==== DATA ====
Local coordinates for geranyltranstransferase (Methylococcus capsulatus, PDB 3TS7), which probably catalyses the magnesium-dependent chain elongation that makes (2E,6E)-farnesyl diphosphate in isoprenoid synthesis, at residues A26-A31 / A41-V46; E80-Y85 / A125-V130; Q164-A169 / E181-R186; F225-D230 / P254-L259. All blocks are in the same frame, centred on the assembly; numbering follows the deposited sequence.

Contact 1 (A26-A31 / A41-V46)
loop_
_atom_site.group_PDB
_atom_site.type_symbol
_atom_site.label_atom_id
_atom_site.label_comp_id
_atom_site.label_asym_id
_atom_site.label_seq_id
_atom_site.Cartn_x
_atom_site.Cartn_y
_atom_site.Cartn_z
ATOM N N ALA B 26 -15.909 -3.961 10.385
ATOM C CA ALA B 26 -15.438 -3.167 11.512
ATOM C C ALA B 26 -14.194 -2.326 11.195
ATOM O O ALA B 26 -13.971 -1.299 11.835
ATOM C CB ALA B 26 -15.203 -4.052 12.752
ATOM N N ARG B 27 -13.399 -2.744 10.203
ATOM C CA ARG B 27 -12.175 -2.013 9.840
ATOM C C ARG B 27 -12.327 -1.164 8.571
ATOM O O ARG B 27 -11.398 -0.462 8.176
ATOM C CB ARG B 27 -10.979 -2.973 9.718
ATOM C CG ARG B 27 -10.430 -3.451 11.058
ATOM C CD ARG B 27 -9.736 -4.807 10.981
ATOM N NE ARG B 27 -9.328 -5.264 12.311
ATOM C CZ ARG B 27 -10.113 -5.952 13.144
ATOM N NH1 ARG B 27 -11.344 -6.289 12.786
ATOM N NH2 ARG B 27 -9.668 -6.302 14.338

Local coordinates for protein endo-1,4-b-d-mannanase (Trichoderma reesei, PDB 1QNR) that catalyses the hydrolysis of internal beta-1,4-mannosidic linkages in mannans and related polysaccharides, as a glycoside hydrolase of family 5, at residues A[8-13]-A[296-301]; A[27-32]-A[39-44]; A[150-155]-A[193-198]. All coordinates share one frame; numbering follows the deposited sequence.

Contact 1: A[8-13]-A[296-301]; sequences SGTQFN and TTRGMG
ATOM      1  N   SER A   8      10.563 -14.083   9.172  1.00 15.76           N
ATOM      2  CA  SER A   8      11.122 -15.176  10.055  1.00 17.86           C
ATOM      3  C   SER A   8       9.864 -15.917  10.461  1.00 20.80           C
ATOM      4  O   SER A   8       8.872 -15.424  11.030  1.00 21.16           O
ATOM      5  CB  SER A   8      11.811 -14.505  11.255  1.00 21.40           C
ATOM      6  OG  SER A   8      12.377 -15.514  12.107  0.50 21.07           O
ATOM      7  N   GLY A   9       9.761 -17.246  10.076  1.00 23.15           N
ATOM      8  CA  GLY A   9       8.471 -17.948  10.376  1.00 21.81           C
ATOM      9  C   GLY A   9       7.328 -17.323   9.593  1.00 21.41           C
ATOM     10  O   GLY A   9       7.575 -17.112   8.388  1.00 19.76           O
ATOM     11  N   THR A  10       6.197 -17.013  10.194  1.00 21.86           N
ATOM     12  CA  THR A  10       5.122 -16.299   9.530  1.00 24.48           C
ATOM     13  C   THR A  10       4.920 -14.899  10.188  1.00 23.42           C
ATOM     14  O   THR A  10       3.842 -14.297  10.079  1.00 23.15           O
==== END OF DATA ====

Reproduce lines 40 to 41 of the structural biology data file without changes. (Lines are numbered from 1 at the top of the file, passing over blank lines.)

ATOM     10  O   GLY A   9       7.575 -17.112   8.388  1.00 19.76           O
ATOM     11  N   THR A  10       6.197 -17.013  10.194  1.00 21.86           N